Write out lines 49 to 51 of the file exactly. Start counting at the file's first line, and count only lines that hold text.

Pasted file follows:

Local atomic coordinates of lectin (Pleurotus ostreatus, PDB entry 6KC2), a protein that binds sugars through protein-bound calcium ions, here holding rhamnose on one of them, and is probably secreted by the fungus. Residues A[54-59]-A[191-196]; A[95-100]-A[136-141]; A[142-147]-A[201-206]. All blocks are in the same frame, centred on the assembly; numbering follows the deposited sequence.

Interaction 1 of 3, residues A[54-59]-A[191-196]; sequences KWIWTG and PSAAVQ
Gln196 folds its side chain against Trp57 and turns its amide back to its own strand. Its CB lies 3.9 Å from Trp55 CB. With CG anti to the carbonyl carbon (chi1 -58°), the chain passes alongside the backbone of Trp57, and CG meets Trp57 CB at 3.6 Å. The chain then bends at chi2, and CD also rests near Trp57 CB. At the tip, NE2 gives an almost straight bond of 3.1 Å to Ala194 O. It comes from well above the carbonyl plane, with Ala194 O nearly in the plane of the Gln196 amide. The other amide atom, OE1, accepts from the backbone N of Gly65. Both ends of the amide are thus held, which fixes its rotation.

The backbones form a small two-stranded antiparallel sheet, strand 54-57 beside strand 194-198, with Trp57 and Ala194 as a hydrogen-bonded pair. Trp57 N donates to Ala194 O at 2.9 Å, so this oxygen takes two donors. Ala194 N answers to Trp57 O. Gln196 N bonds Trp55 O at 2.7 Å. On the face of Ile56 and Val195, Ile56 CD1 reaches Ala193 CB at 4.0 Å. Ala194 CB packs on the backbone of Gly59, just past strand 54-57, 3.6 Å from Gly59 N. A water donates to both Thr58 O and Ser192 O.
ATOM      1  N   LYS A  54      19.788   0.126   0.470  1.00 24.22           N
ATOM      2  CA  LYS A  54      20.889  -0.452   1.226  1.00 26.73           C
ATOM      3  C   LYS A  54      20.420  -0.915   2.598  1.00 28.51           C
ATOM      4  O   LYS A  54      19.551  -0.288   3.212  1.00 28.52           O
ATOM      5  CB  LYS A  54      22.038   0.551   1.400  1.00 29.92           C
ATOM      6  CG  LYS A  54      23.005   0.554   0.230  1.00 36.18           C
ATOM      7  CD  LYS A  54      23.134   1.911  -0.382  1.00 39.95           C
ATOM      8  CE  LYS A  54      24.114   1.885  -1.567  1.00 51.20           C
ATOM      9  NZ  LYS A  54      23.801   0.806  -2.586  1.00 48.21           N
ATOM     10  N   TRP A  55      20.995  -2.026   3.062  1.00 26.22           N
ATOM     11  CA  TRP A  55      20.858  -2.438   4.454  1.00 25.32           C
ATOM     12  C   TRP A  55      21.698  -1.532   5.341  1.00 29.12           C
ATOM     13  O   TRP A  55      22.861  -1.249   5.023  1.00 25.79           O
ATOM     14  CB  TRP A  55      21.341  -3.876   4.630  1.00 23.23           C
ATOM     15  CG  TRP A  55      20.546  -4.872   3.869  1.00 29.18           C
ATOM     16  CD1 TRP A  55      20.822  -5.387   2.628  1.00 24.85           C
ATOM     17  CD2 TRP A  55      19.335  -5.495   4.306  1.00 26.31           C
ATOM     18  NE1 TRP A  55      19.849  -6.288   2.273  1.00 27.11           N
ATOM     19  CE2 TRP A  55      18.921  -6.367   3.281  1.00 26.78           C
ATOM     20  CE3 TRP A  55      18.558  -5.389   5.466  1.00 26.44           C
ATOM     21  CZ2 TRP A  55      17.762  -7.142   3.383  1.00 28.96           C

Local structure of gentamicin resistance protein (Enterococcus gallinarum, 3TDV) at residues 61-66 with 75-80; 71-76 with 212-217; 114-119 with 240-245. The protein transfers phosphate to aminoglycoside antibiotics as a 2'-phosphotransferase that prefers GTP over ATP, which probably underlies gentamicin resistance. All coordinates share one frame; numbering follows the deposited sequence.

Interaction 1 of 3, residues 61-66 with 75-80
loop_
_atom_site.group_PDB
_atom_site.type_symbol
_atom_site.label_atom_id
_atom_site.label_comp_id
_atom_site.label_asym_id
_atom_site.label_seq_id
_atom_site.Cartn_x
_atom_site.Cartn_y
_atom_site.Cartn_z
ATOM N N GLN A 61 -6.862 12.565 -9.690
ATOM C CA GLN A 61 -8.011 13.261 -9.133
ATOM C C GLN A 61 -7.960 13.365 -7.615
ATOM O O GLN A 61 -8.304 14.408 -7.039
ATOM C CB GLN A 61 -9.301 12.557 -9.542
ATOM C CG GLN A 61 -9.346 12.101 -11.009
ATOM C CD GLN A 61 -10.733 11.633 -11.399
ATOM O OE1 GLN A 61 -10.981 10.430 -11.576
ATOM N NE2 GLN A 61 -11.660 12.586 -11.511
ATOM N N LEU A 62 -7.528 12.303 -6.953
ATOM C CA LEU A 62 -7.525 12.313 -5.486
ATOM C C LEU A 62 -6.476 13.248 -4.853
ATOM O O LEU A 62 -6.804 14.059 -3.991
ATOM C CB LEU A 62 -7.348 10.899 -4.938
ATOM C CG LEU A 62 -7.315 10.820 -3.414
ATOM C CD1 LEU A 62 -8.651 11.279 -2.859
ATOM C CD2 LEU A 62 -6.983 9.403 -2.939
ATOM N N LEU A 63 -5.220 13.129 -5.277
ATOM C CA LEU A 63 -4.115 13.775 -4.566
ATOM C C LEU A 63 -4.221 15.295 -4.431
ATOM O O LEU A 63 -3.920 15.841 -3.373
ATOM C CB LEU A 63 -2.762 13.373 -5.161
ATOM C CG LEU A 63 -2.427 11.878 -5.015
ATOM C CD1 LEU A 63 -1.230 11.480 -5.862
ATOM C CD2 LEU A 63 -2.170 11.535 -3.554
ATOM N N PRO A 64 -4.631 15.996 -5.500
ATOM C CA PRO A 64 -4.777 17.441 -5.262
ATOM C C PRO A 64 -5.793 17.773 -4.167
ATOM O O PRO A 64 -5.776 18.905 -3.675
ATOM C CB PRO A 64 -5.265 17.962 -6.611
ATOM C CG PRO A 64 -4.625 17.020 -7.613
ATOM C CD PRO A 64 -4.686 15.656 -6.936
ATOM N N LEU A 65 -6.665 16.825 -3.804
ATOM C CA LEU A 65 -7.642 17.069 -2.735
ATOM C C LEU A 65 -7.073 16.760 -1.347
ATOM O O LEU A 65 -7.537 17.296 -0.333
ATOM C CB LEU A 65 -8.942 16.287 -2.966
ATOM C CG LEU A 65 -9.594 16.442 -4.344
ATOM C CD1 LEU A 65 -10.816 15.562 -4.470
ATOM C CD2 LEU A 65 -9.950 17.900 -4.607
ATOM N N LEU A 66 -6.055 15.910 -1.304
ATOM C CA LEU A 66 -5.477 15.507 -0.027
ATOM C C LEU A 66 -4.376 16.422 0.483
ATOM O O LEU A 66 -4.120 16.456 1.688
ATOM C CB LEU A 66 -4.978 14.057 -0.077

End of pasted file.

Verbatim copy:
ATOM C C LEU A 62 -6.476 13.248 -4.853
ATOM O O LEU A 62 -6.804 14.059 -3.991
ATOM C CB LEU A 62 -7.348 10.899 -4.938